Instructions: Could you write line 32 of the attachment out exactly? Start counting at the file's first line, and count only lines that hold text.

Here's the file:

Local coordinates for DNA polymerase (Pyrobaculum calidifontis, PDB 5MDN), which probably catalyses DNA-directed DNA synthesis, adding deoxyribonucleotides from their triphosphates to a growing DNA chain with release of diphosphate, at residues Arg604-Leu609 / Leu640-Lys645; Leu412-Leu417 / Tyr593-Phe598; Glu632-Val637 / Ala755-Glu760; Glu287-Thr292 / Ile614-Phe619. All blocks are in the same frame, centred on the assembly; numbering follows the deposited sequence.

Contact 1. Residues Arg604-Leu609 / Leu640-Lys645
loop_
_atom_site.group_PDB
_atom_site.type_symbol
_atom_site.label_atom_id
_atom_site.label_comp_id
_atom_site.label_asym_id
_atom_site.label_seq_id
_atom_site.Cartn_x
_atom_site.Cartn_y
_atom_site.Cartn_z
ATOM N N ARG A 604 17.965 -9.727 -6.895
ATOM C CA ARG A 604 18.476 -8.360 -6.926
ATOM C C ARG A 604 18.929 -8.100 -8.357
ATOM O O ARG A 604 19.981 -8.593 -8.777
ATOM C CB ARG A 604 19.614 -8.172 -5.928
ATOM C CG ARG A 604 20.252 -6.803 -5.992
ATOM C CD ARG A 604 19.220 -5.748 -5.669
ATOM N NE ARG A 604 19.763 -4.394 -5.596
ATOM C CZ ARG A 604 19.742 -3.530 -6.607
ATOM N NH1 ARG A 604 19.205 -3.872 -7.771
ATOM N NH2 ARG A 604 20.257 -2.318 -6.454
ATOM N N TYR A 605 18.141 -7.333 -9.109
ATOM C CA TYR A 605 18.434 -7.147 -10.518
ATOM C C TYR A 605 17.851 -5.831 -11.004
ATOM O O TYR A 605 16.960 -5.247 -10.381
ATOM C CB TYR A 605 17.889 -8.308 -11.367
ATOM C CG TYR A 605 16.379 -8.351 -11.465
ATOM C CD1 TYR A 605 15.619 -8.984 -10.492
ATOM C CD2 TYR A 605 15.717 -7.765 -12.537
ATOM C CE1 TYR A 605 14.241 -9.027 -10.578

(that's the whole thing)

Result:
ATOM C CE1 TYR A 605 14.241 -9.027 -10.578